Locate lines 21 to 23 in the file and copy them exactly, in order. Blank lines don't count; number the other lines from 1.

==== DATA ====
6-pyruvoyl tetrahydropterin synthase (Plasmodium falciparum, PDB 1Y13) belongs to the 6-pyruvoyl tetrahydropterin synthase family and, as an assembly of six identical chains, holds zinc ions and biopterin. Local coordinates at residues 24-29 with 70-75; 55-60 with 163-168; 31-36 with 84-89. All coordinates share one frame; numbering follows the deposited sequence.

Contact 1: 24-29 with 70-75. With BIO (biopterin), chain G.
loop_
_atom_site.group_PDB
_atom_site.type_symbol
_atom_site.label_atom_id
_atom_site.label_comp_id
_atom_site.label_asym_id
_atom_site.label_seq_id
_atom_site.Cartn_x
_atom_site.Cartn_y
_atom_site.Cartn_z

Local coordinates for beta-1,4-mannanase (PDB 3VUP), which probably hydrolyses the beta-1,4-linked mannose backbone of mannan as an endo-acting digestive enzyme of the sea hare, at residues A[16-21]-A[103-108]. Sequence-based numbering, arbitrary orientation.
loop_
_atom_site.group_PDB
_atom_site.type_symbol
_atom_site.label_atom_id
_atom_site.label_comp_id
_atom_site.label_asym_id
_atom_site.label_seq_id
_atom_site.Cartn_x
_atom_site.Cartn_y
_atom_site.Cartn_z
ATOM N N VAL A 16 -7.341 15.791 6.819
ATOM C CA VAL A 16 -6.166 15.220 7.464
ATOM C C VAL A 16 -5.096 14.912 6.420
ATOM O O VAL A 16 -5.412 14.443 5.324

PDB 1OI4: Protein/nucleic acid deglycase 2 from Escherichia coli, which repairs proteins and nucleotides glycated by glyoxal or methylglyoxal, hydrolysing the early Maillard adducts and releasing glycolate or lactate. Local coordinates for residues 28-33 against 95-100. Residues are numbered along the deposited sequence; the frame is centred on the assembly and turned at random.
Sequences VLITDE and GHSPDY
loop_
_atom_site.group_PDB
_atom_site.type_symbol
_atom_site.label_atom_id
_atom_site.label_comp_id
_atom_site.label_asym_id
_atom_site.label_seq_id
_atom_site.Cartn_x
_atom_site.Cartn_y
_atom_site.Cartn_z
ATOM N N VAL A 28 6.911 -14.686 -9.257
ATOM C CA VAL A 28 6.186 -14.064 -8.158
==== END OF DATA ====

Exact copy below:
_atom_site.Cartn_x
_atom_site.Cartn_y
_atom_site.Cartn_z